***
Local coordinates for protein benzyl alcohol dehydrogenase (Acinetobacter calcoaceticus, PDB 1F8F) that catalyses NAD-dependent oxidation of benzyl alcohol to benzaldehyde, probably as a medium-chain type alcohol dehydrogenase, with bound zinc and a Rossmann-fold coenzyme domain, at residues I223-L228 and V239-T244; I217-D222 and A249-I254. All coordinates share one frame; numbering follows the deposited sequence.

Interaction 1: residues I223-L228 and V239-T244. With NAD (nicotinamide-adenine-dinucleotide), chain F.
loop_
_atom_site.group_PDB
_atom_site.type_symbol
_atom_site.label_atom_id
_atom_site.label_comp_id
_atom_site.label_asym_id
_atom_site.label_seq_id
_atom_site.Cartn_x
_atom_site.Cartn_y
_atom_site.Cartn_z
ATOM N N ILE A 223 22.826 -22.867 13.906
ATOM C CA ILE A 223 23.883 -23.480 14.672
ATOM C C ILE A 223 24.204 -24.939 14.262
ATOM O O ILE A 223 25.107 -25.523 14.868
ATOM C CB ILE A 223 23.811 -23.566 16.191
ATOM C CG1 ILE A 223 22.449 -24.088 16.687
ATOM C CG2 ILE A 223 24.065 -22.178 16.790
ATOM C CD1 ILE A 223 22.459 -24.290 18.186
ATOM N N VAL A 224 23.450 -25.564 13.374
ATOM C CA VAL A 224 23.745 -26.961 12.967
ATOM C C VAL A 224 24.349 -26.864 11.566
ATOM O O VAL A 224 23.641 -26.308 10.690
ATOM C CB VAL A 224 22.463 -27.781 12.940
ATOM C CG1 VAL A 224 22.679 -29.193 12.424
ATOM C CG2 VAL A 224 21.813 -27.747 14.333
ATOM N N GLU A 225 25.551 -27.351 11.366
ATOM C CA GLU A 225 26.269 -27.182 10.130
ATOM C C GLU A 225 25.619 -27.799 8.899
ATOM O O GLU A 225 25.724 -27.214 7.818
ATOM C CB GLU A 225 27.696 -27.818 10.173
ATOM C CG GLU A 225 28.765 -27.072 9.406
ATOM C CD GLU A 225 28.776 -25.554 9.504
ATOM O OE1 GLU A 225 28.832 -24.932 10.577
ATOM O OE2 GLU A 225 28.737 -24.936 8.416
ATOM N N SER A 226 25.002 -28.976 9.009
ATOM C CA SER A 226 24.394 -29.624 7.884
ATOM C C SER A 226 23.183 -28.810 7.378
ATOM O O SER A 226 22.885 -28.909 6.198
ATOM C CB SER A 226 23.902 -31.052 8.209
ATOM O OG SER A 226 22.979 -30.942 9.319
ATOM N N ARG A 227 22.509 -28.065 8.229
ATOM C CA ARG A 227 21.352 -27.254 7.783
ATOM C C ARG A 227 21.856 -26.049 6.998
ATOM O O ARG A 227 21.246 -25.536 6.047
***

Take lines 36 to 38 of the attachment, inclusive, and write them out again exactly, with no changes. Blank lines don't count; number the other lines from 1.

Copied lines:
ATOM O OE2 GLU A 225 28.737 -24.936 8.416
ATOM N N SER A 226 25.002 -28.976 9.009
ATOM C CA SER A 226 24.394 -29.624 7.884